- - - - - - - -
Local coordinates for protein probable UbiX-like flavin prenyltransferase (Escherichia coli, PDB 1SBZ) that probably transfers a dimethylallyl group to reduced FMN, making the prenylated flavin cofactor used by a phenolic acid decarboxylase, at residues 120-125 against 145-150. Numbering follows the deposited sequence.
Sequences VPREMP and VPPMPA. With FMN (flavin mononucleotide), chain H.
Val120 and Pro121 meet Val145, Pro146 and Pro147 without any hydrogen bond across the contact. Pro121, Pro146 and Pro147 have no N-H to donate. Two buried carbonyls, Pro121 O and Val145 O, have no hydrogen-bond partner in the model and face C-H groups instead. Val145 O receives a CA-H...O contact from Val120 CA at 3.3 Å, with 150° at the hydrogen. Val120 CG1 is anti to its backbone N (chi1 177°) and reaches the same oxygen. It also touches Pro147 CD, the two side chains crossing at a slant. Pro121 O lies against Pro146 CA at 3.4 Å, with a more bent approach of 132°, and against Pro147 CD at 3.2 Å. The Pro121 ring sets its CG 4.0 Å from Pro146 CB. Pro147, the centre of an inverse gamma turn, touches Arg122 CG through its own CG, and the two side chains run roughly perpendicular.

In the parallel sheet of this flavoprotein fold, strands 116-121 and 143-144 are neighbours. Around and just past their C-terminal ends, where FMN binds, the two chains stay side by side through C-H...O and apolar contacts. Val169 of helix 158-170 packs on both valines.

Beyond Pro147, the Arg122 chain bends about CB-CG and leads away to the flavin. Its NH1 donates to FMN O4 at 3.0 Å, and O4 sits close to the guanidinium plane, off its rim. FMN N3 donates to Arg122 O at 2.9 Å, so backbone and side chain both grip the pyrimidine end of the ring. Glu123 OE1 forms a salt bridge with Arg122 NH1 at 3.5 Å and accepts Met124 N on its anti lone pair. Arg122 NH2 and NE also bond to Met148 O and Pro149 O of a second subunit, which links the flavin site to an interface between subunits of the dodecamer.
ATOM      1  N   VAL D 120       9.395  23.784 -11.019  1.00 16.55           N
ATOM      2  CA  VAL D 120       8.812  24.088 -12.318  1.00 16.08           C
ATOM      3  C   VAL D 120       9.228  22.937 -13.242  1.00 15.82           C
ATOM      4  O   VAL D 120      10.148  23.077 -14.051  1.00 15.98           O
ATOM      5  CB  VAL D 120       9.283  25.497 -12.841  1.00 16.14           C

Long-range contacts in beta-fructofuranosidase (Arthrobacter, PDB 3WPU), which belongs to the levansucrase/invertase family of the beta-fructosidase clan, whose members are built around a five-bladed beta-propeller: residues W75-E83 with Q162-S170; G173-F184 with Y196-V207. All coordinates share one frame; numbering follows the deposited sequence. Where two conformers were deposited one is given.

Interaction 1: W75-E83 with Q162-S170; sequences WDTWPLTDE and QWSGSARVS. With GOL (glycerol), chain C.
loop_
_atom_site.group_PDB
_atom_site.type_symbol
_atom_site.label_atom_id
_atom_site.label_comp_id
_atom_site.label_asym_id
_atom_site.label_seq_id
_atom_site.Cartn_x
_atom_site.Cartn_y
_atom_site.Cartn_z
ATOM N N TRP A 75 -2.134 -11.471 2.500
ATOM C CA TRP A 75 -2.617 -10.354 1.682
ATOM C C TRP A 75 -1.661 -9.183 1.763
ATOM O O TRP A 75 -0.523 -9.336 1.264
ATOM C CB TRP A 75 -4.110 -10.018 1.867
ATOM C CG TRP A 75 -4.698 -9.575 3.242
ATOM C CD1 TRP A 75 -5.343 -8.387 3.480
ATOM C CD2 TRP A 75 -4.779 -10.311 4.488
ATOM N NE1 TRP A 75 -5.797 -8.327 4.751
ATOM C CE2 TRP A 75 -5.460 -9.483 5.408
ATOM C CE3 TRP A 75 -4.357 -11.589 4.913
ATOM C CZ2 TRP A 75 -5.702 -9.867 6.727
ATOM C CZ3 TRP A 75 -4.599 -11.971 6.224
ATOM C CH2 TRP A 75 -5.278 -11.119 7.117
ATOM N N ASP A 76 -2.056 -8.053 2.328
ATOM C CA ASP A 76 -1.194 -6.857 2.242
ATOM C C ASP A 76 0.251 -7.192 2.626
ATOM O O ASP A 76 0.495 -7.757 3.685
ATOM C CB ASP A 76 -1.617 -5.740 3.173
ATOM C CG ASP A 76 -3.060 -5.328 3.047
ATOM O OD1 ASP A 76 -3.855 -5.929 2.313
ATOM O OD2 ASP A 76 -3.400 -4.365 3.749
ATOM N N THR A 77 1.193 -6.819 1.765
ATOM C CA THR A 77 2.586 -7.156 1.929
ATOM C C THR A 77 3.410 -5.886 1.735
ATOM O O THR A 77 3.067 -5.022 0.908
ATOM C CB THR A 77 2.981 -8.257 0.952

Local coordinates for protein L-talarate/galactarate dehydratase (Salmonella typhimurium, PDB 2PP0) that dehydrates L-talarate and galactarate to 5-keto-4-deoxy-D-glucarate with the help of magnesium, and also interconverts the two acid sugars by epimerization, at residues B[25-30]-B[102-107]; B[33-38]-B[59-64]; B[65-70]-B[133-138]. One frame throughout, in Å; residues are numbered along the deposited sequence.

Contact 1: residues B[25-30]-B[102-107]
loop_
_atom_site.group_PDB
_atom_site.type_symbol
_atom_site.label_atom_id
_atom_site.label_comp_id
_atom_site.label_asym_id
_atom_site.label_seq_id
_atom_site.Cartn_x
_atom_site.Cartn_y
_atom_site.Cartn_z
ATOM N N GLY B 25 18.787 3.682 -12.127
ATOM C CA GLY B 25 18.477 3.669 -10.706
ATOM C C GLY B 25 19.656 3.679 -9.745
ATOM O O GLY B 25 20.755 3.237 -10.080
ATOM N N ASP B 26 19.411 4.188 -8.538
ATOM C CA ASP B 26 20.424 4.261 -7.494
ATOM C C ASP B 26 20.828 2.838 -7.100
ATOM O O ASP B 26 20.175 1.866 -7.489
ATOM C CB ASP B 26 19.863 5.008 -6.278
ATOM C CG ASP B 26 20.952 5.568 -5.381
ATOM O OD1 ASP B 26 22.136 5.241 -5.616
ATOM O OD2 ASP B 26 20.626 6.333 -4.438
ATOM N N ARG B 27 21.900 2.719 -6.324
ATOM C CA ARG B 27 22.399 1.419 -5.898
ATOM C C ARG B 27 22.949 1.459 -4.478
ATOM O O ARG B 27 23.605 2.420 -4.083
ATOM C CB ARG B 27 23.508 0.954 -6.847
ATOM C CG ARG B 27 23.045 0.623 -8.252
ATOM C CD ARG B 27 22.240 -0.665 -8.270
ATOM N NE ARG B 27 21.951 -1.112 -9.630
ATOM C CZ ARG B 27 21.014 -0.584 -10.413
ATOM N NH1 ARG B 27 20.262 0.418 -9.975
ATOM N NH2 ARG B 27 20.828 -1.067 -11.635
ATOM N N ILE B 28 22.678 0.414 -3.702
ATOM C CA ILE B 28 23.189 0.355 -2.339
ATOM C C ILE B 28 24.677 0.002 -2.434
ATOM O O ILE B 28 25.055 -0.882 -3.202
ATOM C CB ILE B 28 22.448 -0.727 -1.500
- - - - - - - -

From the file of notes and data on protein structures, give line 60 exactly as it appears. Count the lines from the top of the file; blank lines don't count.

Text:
_atom_site.Cartn_y